When John Lewis released its full year results on Thursday, it was keen to prove that it still had an army of loyal customers.

“I love a lunchtime walk around John Lewis,” one shopper said in a video posted by the company alongside its results. “There’s so much colour and the displays are fantastic,” said another. “I like coming to stores and browsing.”

Such sentiment has not been shared by all customers visiting John Lewis and Waitrose stores in recent years. Many who previously saw it as a touchstone in towns and city centres, instead complained that shops had become tired and uninviting.

“John Lewis used to be my store of choice as customer service was excellent and buyers did all the hard work sourcing reliable good value goods,” one reader wrote last October when the Telegraph asked for shoppers’ views. “This is no longer the case.”

A former John Lewis executive says: “There’s serious work to be done. The stores really need looking after.”

Shops have become rough around the edges as the partnership directed its focus towards novel business lines such as finance and housebuilding. Under Dame Sharon White, John Lewis Partnership (JLP), which also owns Waitrose, pledged to make 40pc of profits outside of retail by 2030.

The goal has led to a lack of focus and customers have been losing patience. Marks & Spencer leapfrogged JLP in the rankings of Britain’s biggest shops over the past year, according to Retail Week’s survey last month. Lidl could move ahead of JLP in total sales by early 2028, it warned.

Now, bosses are starting to pay attention. Alongside confirming its first profit since the pandemic hit, JLP on Thursday announced a half a billion pound investment plan.

“Retailers are eternally dissatisfied people and all of us can see many ways of improving,” Peter Ruis, the newly hired department store head, told reporters on Thursday.

The bulk of JLP’s £542m investment next year will go towards refreshing both John Lewis and Waitrose stores, modernising its technology and simplifying the business.

John Lewis will be doubling the size of the beauty hall at its Oxford Street flagship this autumn – just one example of how it will be modernising its estate.

“It’s all about a return of our mojo,” Ruis said.

The former John Lewis executive says: “What these places really have needed is a bit of investment. If you threw some cash back into stores, that’d be great.”

The £542m investment total – which is 70pc higher than the previous year – comes despite the fact staff will not receive their annual bonus for the second consecutive year.

However, chairman Dame Sharon White insisted that this was in fact what workers, who are co-owners of the business, want.

She said staff were consistently telling executives they wanted more investment in stores and more investment on pay, rather than a bonus.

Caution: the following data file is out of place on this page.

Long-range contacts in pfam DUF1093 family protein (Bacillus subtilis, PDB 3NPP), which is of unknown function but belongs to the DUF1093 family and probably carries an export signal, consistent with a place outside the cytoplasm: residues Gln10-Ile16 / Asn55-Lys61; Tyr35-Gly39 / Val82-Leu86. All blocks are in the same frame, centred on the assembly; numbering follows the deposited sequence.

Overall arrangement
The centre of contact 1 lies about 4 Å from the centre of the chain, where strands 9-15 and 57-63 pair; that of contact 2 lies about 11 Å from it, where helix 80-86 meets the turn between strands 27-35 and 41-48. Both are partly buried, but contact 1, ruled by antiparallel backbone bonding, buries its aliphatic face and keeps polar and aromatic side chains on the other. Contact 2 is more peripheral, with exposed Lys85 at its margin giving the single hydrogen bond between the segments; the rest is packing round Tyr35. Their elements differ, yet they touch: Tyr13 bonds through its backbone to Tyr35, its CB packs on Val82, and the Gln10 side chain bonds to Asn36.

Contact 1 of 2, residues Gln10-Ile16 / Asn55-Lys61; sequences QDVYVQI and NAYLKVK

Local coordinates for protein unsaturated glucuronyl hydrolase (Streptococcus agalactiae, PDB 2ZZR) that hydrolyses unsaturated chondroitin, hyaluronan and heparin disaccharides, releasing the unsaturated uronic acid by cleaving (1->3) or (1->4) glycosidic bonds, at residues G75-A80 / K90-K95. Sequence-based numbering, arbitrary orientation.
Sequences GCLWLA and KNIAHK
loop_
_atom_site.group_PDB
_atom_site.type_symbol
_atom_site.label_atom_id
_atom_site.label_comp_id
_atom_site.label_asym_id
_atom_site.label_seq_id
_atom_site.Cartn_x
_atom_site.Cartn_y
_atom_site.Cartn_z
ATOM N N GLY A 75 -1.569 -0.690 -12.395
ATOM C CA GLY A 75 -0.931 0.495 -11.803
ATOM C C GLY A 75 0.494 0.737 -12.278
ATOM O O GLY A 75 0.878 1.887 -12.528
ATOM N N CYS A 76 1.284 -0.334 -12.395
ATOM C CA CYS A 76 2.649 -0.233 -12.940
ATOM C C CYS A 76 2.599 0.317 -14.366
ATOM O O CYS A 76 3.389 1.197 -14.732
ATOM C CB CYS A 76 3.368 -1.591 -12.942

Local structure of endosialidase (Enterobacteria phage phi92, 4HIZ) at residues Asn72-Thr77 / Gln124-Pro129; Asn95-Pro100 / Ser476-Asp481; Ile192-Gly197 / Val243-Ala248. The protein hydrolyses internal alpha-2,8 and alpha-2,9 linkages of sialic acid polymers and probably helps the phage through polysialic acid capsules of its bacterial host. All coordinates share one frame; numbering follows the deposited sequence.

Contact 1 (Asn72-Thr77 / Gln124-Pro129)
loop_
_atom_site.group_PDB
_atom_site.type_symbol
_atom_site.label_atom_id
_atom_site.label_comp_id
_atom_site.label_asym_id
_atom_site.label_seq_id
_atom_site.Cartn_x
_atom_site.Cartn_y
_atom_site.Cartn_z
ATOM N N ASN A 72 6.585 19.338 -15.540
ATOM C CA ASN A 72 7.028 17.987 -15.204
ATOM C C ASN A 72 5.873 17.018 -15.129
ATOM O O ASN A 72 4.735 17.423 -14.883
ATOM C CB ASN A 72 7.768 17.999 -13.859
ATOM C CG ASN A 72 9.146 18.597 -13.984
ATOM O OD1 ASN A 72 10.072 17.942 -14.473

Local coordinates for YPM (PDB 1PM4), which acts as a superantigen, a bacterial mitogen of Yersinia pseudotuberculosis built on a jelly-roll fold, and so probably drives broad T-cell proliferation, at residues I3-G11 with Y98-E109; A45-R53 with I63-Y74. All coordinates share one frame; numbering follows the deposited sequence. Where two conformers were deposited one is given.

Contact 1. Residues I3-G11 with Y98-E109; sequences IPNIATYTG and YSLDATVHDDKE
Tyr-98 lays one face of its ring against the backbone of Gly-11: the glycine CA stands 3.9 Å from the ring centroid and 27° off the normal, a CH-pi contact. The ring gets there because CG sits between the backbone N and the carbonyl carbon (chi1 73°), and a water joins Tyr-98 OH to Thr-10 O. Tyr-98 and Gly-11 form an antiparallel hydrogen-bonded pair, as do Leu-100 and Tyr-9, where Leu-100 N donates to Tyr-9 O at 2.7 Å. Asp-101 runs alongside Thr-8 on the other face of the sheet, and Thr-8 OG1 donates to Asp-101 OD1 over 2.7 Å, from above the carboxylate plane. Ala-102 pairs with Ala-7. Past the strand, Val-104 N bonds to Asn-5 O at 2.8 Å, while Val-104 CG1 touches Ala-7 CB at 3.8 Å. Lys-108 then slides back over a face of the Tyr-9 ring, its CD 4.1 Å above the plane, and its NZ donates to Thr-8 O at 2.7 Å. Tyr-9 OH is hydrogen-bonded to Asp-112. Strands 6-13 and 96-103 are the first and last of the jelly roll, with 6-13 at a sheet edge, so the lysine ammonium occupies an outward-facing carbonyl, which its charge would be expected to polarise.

“We know what partners really want,” Dame Sharon told reporters on Thursday. “We are meeting those priorities that partners have set.”

Alongside the higher investment total, £116m will be invested in lifting staff pay.

Implicit in the renewed focus on shops is the fact that other pursuits – from building rental properties to financial services – are taking a back seat.

Nish Kankiwala, who joined as chief executive a year ago, stated clearly that his focus was on retail. Efforts to reinvigorate the department stores are already “bearing fruit”, he claimed.

“This year, a million new customers came through the door and we returned to profit. We see a significant opportunity, which is why we’re doubling down on investment.”

A former senior John Lewis director said the pivot back to retail was “encouraging” and “a step in the right direction.”

Richard Lim from Retail Economics said it was “absolutely the right strategy for them”.

The diversification drive had sparked scepticism from many, including the former John Lewis chief Andy Street who last year said: “I genuinely don’t know why they’ve decided to do that.”

It had also proved difficult: plans to build tower blocks on top of Waitrose stores in London had met with local opposition and been tied up in red tape and consultations.

Lim said: “The focus on other areas outside of retail has been a distraction for them and as a result, parts of the core retail business have suffered.”

John Lewis has fallen behind rivals on pay in recent years: its new entry wage rate is £11.55 an hour, compared to £12.02 at Tesco and £12.40 at Aldi. (John Lewis claims it offers workers “a much broader set of benefits” than rivals and its average for non-management pay will be £12.35.)

Then there were the shops themselves. James Bailey, Waitrose chief, admitted to The Telegraph last year that some of its stores were “terribly organised”.

While JLP is most associated with its department stores, Waitrose has a far bigger footprint: the partnership has 329 Waitrose stores, compared to 34 John Lewis department shops.

The supermarket is expected to be a major focus for spending plans over the coming year. 80 Waitrose are to be refurbished and new ones will be opened, with both full range supermarkets and convenience stores planned.

“Our optimism comes from the work we’ve done to work out where those shops will be and how much demand there is out there,” Bailey said. “We believe we’ve got lots of opportunities to reach new customers.”

Dame Sharon said: “We are making progress and turning a positive corner.” Still, she said the partnership was “clearly not complacent” in what it would mean to get more customers back.

“There’s a lot of hard yards to go.”

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